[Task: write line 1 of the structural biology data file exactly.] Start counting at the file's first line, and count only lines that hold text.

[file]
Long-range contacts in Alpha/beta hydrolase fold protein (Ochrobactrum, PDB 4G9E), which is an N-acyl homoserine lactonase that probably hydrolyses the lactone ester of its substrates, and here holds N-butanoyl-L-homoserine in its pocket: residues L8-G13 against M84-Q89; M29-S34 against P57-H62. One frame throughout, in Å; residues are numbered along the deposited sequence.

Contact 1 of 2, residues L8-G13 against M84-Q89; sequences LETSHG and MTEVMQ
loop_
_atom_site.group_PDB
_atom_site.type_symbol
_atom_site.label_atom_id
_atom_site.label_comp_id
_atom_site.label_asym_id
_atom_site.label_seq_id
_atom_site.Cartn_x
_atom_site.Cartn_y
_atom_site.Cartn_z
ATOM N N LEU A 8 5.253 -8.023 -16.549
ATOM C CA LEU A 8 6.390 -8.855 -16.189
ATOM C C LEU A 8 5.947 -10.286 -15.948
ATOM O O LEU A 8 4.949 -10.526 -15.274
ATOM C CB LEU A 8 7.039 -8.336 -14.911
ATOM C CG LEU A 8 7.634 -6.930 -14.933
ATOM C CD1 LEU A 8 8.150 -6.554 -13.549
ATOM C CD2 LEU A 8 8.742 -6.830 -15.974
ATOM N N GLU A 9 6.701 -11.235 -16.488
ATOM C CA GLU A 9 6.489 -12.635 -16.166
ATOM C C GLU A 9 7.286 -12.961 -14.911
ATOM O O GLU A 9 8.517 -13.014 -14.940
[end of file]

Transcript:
Long-range contacts in Alpha/beta hydrolase fold protein (Ochrobactrum, PDB 4G9E), which is an N-acyl homoserine lactonase that probably hydrolyses the lactone ester of its substrates, and here holds N-butanoyl-L-homoserine in its pocket: residues L8-G13 against M84-Q89; M29-S34 against P57-H62. One frame throughout, in Å; residues are numbered along the deposited sequence.